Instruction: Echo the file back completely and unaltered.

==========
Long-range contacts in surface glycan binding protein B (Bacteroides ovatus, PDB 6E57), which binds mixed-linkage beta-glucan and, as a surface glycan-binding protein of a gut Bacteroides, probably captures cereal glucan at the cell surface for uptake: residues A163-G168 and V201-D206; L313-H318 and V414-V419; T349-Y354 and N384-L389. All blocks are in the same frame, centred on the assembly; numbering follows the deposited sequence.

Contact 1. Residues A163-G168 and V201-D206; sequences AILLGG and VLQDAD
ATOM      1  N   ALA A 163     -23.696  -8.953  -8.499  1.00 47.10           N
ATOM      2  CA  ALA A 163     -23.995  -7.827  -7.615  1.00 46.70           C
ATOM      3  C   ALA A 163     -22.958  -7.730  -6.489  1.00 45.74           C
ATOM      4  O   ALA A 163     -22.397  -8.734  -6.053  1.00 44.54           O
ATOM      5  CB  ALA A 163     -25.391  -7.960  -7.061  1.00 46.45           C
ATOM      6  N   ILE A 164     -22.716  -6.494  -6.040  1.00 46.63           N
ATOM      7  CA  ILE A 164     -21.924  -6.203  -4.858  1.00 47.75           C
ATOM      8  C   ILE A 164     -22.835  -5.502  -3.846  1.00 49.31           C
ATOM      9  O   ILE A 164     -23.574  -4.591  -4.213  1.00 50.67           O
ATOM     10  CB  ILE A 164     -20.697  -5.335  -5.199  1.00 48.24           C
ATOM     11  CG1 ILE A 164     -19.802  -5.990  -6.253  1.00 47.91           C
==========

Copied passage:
Long-range contacts in surface glycan binding protein B (Bacteroides ovatus, PDB 6E57), which binds mixed-linkage beta-glucan and, as a surface glycan-binding protein of a gut Bacteroides, probably captures cereal glucan at the cell surface for uptake: residues A163-G168 and V201-D206; L313-H318 and V414-V419; T349-Y354 and N384-L389. All blocks are in the same frame, centred on the assembly; numbering follows the deposited sequence.

Contact 1. Residues A163-G168 and V201-D206; sequences AILLGG and VLQDAD
ATOM      1  N   ALA A 163     -23.696  -8.953  -8.499  1.00 47.10           N
ATOM      2  CA  ALA A 163     -23.995  -7.827  -7.615  1.00 46.70           C
ATOM      3  C   ALA A 163     -22.958  -7.730  -6.489  1.00 45.74           C
ATOM      4  O   ALA A 163     -22.397  -8.734  -6.053  1.00 44.54           O
ATOM      5  CB  ALA A 163     -25.391  -7.960  -7.061  1.00 46.45           C
ATOM      6  N   ILE A 164     -22.716  -6.494  -6.040  1.00 46.63           N
ATOM      7  CA  ILE A 164     -21.924  -6.203  -4.858  1.00 47.75           C
ATOM      8  C   ILE A 164     -22.835  -5.502  -3.846  1.00 49.31           C
ATOM      9  O   ILE A 164     -23.574  -4.591  -4.213  1.00 50.67           O
ATOM     10  CB  ILE A 164     -20.697  -5.335  -5.199  1.00 48.24           C
ATOM     11  CG1 ILE A 164     -19.802  -5.990  -6.253  1.00 47.91           C